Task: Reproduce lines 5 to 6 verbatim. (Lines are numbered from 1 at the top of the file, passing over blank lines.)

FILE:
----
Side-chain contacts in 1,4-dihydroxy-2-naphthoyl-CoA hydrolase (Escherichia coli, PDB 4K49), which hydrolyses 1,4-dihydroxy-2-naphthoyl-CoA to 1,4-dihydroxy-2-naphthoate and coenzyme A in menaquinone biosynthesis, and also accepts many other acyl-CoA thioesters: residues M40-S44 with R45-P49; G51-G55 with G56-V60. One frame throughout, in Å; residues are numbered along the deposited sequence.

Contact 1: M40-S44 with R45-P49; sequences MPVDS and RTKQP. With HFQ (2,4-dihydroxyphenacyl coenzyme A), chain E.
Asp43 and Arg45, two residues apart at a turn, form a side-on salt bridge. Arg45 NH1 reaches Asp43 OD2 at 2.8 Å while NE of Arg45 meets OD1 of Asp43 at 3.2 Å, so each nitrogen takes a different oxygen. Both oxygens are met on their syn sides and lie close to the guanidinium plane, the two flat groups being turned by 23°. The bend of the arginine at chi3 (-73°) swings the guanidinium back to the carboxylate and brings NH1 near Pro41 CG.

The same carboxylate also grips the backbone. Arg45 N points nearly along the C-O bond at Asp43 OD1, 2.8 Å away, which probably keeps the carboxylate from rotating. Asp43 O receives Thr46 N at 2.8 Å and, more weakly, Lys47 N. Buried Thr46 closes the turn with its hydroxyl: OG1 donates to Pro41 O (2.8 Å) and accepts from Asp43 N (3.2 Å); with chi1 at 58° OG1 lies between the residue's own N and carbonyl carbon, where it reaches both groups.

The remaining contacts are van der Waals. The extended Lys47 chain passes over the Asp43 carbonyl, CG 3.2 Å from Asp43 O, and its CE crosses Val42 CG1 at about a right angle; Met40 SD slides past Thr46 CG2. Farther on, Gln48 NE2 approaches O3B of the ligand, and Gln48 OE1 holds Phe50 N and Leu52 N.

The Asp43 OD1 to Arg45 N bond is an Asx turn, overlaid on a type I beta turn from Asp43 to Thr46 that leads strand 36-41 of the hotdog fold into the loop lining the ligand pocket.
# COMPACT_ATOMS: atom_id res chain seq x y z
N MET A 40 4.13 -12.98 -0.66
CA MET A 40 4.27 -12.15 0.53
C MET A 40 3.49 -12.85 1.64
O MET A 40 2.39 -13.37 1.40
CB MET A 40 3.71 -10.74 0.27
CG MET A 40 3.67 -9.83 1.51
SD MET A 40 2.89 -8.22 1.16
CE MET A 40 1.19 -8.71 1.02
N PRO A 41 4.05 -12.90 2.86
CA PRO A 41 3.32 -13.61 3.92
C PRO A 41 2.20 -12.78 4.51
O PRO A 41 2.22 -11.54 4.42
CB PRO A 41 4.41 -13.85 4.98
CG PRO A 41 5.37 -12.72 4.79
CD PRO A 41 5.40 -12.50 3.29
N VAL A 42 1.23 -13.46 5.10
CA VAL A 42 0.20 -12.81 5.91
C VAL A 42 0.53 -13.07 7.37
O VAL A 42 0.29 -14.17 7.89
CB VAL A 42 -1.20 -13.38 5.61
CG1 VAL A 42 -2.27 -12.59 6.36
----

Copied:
The remaining contacts are van der Waals. The extended Lys47 chain passes over the Asp43 carbonyl, CG 3.2 Å from Asp43 O, and its CE crosses Val42 CG1 at about a right angle; Met40 SD slides past Thr46 CG2. Farther on, Gln48 NE2 approaches O3B of the ligand, and Gln48 OE1 holds Phe50 N and Leu52 N.

The Asp43 OD1 to Arg45 N bond is an Asx turn, overlaid on a type I beta turn from Asp43 to Thr46 that leads strand 36-41 of the hotdog fold into the loop lining the ligand pocket.